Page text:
Back to fun with Java, we progressed through learning the other core concepts like loops, conditionals, arrays without learning about variable and lexical scopes, mutability, custom functions etc. We did everything inside one function. We (or at least just me) declared the same function main in the class(Homeworkname) and placed all of the logic into that one function. We were not taught to search the documentation for class methods or properties nor were we taught to separate the logic into different functions to organize our code better. We weren’t drilled on exercises for each new concept covered to give us a better understanding. Instead, our professor decided it was sexier to give us homework that allows us to “apply” the new concepts. It was sort of projects that had a list of requirements for us to complete. So, we went on with our homework happily because the professor provided us with starter code to help us out. The starter code basically laid out the approach we should take with half the code done and we just had to fill in the missing parts. The funniest part about this course was the introduction to Object Oriented Programming(OOP) in Java. It was literally one slide with 4 bullet point on why OOP is important. The only thing I remembered was encapsulation…

My 2nd point is: if you’re not in a good Computer Science Program course, you should plan carefully on your learning approach if you want to make the jump into coding from a different field. There are numerous approaches:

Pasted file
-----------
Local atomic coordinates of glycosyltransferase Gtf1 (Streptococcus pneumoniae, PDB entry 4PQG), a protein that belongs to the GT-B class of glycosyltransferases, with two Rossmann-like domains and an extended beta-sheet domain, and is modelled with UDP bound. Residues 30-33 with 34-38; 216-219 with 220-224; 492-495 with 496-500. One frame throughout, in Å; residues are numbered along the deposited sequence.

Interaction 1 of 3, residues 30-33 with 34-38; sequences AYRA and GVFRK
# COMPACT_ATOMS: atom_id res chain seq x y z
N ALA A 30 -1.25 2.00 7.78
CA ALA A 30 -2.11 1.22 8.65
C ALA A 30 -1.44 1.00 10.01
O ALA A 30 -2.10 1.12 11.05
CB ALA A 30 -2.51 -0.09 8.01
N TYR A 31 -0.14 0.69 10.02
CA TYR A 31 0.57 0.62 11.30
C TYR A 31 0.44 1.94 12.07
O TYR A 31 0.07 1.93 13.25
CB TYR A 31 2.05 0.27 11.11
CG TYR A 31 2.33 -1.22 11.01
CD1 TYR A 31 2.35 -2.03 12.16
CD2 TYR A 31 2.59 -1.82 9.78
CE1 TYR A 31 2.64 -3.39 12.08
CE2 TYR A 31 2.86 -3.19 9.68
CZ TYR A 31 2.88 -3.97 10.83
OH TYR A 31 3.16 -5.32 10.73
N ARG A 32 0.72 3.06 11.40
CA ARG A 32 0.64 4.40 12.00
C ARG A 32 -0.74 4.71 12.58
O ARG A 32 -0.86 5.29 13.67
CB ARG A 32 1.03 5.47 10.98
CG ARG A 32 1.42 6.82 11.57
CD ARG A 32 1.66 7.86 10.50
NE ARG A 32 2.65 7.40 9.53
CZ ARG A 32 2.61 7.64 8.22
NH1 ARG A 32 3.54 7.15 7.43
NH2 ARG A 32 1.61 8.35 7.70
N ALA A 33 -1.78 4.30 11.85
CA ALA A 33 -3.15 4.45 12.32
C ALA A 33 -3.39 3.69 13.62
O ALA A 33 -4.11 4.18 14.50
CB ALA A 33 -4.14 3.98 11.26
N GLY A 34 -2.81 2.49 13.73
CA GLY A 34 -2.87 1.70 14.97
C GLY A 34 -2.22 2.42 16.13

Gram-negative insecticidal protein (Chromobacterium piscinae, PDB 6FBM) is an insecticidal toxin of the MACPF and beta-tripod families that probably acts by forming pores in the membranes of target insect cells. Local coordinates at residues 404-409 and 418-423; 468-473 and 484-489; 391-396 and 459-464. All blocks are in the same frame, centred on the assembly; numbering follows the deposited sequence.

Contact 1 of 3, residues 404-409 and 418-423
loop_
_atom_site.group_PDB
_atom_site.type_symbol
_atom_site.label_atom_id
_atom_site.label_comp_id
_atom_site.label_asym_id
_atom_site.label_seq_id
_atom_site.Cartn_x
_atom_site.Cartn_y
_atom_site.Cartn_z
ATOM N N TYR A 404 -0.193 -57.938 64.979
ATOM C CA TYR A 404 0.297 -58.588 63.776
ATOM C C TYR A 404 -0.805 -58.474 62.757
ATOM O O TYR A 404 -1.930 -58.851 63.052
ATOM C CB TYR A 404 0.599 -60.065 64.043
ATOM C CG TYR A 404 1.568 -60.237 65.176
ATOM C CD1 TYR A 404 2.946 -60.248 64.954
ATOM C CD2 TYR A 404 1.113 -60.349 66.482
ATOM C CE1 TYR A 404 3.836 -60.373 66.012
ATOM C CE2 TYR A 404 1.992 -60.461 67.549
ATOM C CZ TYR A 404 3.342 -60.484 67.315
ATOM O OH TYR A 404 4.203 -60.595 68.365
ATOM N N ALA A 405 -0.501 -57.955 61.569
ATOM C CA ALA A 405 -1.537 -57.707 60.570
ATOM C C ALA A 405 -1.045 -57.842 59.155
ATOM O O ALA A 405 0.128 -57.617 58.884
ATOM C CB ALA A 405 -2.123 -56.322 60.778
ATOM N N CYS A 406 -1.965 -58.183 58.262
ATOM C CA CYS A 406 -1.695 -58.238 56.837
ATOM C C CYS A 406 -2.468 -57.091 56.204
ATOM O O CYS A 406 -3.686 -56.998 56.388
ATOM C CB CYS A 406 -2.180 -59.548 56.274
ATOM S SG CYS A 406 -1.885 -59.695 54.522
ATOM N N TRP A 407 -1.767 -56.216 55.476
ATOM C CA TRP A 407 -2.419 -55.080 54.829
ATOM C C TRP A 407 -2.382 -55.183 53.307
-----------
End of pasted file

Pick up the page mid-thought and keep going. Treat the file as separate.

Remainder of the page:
1. Self learning: Cheapest way in terms of money but might be expensive time-wise. It can be free if you google everything up and try to hack your way through the thick dark jungle on your own. Some people succeed, most don’t. It’s really difficult to know where to even start, how much time to spend on a concept, not knowing what you don’t know. You can be stuck in this void for years. I was stuck on this idea for a year or so because I was too cheap initially.
  2. Subscribe to a cheap online course. There are a few websites out there like Lynda, Udemy, CodingTreeHouse where you can either pay a one time fee per course or pay a cheap monthly fee(like $30 a month). I’ve tried Udemy and I gave up pretty quickly a few videos in. I felt like I was not getting the foundation I needed. A lot of core concepts were skipped or glossed over and the instructor was more concerned about showing us the flashy stuff. I can’t really vouch for the other websites since I have only tried Udemy and only 2 courses in it.